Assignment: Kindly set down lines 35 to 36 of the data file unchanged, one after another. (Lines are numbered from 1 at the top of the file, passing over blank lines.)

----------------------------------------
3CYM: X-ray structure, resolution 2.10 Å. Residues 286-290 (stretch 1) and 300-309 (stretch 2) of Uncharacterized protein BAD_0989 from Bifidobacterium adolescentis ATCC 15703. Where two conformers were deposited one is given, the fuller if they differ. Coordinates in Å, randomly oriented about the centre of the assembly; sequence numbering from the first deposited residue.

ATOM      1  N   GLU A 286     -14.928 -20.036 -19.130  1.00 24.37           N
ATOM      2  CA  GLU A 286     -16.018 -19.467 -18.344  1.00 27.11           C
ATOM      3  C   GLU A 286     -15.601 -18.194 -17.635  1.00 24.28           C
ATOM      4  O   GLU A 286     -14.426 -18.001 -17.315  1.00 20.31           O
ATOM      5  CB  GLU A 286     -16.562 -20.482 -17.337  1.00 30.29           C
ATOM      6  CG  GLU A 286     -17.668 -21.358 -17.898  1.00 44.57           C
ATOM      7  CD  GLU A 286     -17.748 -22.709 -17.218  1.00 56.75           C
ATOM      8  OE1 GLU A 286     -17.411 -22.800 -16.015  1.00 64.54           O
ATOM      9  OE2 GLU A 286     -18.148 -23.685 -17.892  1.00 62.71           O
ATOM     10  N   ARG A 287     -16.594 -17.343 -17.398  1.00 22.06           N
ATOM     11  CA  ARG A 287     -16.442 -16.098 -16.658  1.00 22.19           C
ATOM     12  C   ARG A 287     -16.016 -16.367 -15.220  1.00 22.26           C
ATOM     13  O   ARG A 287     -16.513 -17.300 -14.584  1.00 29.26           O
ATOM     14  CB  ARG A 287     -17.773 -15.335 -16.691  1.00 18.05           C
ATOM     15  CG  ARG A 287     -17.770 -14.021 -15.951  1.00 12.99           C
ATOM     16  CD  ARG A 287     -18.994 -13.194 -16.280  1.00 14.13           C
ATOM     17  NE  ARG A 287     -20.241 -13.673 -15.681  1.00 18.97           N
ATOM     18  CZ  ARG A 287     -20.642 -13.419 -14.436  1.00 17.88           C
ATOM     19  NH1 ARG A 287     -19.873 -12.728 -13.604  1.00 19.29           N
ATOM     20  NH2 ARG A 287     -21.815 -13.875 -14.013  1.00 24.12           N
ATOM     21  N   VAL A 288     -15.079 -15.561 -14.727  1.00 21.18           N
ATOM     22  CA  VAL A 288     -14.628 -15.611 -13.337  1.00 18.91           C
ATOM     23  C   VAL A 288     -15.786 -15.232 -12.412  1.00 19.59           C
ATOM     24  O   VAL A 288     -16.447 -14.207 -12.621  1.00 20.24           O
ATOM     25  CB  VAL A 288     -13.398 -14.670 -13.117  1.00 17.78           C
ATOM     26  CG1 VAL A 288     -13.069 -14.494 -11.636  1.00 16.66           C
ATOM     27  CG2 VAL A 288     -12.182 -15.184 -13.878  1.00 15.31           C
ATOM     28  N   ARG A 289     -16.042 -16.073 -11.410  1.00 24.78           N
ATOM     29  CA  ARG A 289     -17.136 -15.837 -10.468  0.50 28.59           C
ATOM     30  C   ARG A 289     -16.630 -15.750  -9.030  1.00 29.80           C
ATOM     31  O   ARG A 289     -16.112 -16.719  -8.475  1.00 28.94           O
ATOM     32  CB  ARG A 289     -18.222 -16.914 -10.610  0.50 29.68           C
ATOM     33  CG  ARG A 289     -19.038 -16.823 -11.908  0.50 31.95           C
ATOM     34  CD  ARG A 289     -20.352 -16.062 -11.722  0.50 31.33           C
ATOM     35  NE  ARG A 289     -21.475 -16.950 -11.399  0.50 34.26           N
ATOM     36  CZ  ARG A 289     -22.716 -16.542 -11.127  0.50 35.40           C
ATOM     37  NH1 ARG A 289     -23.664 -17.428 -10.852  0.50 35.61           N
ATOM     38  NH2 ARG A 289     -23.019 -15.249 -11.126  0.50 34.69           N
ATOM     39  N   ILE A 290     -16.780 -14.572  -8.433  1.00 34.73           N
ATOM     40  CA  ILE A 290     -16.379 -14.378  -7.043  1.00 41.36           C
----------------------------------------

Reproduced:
ATOM     34  CD  ARG A 289     -20.352 -16.062 -11.722  0.50 31.33           C
ATOM     35  NE  ARG A 289     -21.475 -16.950 -11.399  0.50 34.26           N